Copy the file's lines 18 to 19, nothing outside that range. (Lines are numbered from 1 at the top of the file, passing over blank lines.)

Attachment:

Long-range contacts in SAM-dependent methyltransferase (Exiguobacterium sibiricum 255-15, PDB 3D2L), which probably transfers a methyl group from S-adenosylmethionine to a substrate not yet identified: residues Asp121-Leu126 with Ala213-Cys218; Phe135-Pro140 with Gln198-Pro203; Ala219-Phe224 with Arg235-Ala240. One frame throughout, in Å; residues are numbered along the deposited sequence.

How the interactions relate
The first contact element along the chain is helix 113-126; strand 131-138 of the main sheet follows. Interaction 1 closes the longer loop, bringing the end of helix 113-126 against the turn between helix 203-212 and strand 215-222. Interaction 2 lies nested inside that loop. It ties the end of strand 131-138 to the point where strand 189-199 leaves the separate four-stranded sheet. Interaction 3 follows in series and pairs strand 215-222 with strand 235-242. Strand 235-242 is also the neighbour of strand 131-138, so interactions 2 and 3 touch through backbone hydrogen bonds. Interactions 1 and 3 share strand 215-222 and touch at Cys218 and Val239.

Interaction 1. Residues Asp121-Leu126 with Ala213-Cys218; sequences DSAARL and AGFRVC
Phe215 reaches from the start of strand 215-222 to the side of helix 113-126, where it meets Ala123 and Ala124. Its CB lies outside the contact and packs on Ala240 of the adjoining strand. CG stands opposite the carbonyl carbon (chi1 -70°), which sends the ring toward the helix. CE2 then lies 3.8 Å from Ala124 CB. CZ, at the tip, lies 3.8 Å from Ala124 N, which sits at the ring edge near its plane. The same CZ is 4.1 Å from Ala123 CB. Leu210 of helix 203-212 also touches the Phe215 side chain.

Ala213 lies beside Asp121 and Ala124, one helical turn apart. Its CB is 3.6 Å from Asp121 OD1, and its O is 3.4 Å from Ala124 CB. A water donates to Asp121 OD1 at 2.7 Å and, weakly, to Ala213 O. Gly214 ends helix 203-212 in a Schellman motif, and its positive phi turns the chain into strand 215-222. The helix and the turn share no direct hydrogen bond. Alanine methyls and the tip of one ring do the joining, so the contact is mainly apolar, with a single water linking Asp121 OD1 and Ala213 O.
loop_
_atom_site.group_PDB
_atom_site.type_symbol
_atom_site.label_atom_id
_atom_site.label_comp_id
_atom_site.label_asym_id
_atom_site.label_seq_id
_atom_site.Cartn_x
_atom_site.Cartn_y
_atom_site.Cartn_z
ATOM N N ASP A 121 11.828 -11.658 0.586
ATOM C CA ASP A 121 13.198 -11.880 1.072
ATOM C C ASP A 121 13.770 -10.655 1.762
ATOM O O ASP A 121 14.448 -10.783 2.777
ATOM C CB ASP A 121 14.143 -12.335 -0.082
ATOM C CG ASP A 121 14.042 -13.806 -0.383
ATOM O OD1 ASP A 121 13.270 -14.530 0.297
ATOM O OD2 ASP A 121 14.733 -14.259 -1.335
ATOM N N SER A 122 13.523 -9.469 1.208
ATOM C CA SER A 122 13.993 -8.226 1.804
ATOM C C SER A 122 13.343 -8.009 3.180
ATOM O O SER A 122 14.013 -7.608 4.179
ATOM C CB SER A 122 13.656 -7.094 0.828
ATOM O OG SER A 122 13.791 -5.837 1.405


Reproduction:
ATOM C CA ASP A 121 13.198 -11.880 1.072
ATOM C C ASP A 121 13.770 -10.655 1.762